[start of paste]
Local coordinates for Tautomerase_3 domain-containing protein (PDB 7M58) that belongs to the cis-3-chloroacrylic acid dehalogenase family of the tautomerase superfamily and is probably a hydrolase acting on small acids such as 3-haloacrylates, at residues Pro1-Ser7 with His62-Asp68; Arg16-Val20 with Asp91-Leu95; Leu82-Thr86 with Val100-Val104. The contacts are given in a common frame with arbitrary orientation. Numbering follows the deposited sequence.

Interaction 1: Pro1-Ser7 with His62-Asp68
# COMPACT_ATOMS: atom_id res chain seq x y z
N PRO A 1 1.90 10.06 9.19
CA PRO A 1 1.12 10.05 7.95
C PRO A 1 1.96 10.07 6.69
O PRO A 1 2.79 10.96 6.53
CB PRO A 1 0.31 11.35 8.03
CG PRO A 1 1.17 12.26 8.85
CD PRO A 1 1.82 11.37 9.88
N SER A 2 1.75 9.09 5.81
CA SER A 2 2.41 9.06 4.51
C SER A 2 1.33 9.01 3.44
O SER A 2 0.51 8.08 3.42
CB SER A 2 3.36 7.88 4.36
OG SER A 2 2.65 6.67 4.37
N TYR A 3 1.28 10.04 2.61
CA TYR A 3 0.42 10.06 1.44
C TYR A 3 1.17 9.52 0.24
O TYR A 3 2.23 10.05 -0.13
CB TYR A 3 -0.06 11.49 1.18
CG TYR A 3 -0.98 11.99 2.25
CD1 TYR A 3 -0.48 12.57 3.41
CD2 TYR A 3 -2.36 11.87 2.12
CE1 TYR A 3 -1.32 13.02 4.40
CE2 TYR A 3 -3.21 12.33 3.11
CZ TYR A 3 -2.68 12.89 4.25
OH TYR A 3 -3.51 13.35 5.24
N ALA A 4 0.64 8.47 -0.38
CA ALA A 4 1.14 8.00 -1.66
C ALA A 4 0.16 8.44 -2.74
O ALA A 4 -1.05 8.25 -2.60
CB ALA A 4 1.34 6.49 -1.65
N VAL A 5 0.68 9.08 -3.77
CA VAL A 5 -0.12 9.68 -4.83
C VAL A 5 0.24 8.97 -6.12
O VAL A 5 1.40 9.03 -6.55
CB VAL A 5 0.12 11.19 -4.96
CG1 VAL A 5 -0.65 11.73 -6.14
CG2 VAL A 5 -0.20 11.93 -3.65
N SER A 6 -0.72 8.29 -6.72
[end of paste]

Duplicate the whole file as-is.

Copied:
Local coordinates for Tautomerase_3 domain-containing protein (PDB 7M58) that belongs to the cis-3-chloroacrylic acid dehalogenase family of the tautomerase superfamily and is probably a hydrolase acting on small acids such as 3-haloacrylates, at residues Pro1-Ser7 with His62-Asp68; Arg16-Val20 with Asp91-Leu95; Leu82-Thr86 with Val100-Val104. The contacts are given in a common frame with arbitrary orientation. Numbering follows the deposited sequence.

Interaction 1: Pro1-Ser7 with His62-Asp68
# COMPACT_ATOMS: atom_id res chain seq x y z
N PRO A 1 1.90 10.06 9.19
CA PRO A 1 1.12 10.05 7.95
C PRO A 1 1.96 10.07 6.69
O PRO A 1 2.79 10.96 6.53
CB PRO A 1 0.31 11.35 8.03
CG PRO A 1 1.17 12.26 8.85
CD PRO A 1 1.82 11.37 9.88
N SER A 2 1.75 9.09 5.81
CA SER A 2 2.41 9.06 4.51
C SER A 2 1.33 9.01 3.44
O SER A 2 0.51 8.08 3.42
CB SER A 2 3.36 7.88 4.36
OG SER A 2 2.65 6.67 4.37
N TYR A 3 1.28 10.04 2.61
CA TYR A 3 0.42 10.06 1.44
C TYR A 3 1.17 9.52 0.24
O TYR A 3 2.23 10.05 -0.13
CB TYR A 3 -0.06 11.49 1.18
CG TYR A 3 -0.98 11.99 2.25
CD1 TYR A 3 -0.48 12.57 3.41
CD2 TYR A 3 -2.36 11.87 2.12
CE1 TYR A 3 -1.32 13.02 4.40
CE2 TYR A 3 -3.21 12.33 3.11
CZ TYR A 3 -2.68 12.89 4.25
OH TYR A 3 -3.51 13.35 5.24
N ALA A 4 0.64 8.47 -0.38
CA ALA A 4 1.14 8.00 -1.66
C ALA A 4 0.16 8.44 -2.74
O ALA A 4 -1.05 8.25 -2.60
CB ALA A 4 1.34 6.49 -1.65
N VAL A 5 0.68 9.08 -3.77
CA VAL A 5 -0.12 9.68 -4.83
C VAL A 5 0.24 8.97 -6.12
O VAL A 5 1.40 9.03 -6.55
CB VAL A 5 0.12 11.19 -4.96
CG1 VAL A 5 -0.65 11.73 -6.14
CG2 VAL A 5 -0.20 11.93 -3.65
N SER A 6 -0.72 8.29 -6.72